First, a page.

During the trial projects, both courts gained some experience concerning what tasks law clerks could do and how they would fit into the established routines and long-held understandings of the division of labor on the courts. The clerks would be located between the administrative staff and the judges. In addition, they would start to take over some tasks that had long been the province of judging. While neither of the Borgarting’s first clerks had prior experience as a clerk, one of the Gulating’s two clerks had already been a law clerk for the Supreme Court for four years. Her experience was invaluable when the Gulating in 2011 started to hire and organize clerks. In 2015 the Gulating Court converted a judgeship to two clerk positions, added another clerk and expanded the total number of clerks to five. At this time, it also formalized its clerk unit and retained the former Supreme Court law clerk as its head.

The Norwegian Court Administration, upon a request from the Gulating Court of Appeal, commissioned an evaluation of the Gulating clerk unit with a view as to whether and how to establish clerk units at other courts of appeal and at the Borgarting in particular. Two of Gulating’s goals in establishing its clerk unit were to use its resources more efficiently and reduce the amount of time required of each judge to decide a case. The 2018 report documented that converting judgeships to clerkships made sense because offloading the preparation of appeals from judges to clerks saved judges’ time. It also saved the court’s resources as quick calculation showed that in budgetary terms the Court could get two clerks for one judge (AFF 2018: 12). Importantly, the judges reported that the decisional outcomes remained the same, but due to the clerks, the final decisions had now been dealt with more thoroughly. A notable contribution of this new process was that the style and format of decisions became more uniform and standardized. Yet, the report also warned that reliance on the clerk unit should not take place in a slapdash manner. It noted that too small a clerk unit with insufficient on-the-job training, frequent turnover, and lax case-handling routines between clerks and judges would undercut any gains in efficiency, both for budgets and judging (AFF 2018).

The board of the Court Administration welcomed the report’s conclusions and moved quickly to establish a clerk unit at the Borgarting, and the Court responded with an immediate request for a total of 15 clerks (with the medium-term target being 20 clerks) for the new unit. Some of the 15 clerks would be covered by an internal reallocation of resources at the Borgarting; the rest would require an extraordinary appropriation by the parliament (Kolsrud 2018). The clerk unit would provide a long-term solution for handling the backlog of cases in addition to the temporary efforts that were already in place to handle backlogs (Domstoladministrasjonen 2018).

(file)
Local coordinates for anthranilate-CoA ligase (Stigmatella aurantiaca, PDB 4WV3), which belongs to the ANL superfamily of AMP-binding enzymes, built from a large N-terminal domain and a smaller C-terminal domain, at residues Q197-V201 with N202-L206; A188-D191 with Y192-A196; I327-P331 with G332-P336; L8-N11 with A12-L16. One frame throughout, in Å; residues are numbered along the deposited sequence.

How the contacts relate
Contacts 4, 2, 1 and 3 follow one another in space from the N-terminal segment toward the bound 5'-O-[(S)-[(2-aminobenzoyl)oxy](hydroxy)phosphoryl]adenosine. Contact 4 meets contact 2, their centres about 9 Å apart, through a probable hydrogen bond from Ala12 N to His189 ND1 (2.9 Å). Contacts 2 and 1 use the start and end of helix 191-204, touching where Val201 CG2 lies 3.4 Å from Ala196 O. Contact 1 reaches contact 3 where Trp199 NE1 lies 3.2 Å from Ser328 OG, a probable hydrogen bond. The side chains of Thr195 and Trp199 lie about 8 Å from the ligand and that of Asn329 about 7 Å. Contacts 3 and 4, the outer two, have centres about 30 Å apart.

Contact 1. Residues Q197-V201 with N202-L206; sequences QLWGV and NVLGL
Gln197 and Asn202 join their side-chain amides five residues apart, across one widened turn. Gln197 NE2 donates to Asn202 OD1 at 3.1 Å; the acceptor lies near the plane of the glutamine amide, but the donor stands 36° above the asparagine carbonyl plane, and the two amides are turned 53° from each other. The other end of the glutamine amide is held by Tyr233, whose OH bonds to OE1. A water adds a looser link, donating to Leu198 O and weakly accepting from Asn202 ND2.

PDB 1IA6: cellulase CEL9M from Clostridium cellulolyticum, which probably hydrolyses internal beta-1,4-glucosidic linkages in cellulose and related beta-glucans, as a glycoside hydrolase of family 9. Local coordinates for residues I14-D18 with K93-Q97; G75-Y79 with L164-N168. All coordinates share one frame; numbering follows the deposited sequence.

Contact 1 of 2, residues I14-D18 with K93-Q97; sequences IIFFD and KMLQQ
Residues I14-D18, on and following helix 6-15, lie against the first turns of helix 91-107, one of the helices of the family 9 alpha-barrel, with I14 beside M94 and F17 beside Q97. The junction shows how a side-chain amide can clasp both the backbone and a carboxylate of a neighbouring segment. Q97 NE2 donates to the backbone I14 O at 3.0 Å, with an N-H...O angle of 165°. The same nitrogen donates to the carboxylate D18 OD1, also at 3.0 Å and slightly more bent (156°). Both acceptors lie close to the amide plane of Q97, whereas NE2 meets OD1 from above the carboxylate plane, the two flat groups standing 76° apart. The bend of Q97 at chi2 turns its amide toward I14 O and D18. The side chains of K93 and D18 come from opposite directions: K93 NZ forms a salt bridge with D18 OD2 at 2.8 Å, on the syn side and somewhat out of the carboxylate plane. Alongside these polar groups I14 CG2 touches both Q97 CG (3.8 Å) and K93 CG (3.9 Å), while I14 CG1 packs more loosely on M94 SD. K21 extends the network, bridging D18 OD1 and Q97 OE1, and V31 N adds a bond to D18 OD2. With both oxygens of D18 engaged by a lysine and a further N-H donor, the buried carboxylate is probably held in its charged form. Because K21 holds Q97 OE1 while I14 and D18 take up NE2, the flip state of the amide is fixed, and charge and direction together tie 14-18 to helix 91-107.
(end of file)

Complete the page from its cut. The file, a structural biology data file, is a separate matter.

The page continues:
As it organized its new unit, the Borgarting hired one of its former clerks as unit head and placed calls for the new clerks. (When the total number of new clerks came onboard, the office capacity at the Court would be strained.) Meanwhile, the head of the Gulating clerk unit was appointed judge at the same Court and all but one of the remaining clerks at the unit moved on to other jobs. With an almost entirely new pool of clerks, the new head had to “restart” the clerk unit in 2019.

3.3. Increasing the Number of Tasks – Serving the Appeals Selection Committees

Procedurally, there are no major differences between the appeals selection committees of the courts of appeal and the Supreme Court. The interlocutory appeals are decided by a committee after a written procedure and so is the question of leave to appeal on the merits. The question that is the basis of the appeal, however, is first addressed in oral procedure and then decided by the court in a process that normally lasts for a couple of days to a couple of weeks, on rare occasions for months, even more rare for up to a year.

At the outset, the clerks at the Gulating and Borgarting courts of appeal worked on different types of appeals and on different areas of law. While the clerks at the Borgarting essentially assisted its Appeals Selection Committee on criminal merits appeals, the clerks at the Gulating assisted its Appeals Selection Committee on civil interlocutory appeals. The clerks at the Borgarting wrote memos summarizing the appeal and made a draft of the grounds of the decision; the clerks at Gulating drafted the full decision. As the number of clerks at the two units increased, so too did the number of tasks they performed. All work is done in writing. Issues are handled collectively, and both clerk units meet once a week for updates and coordination.7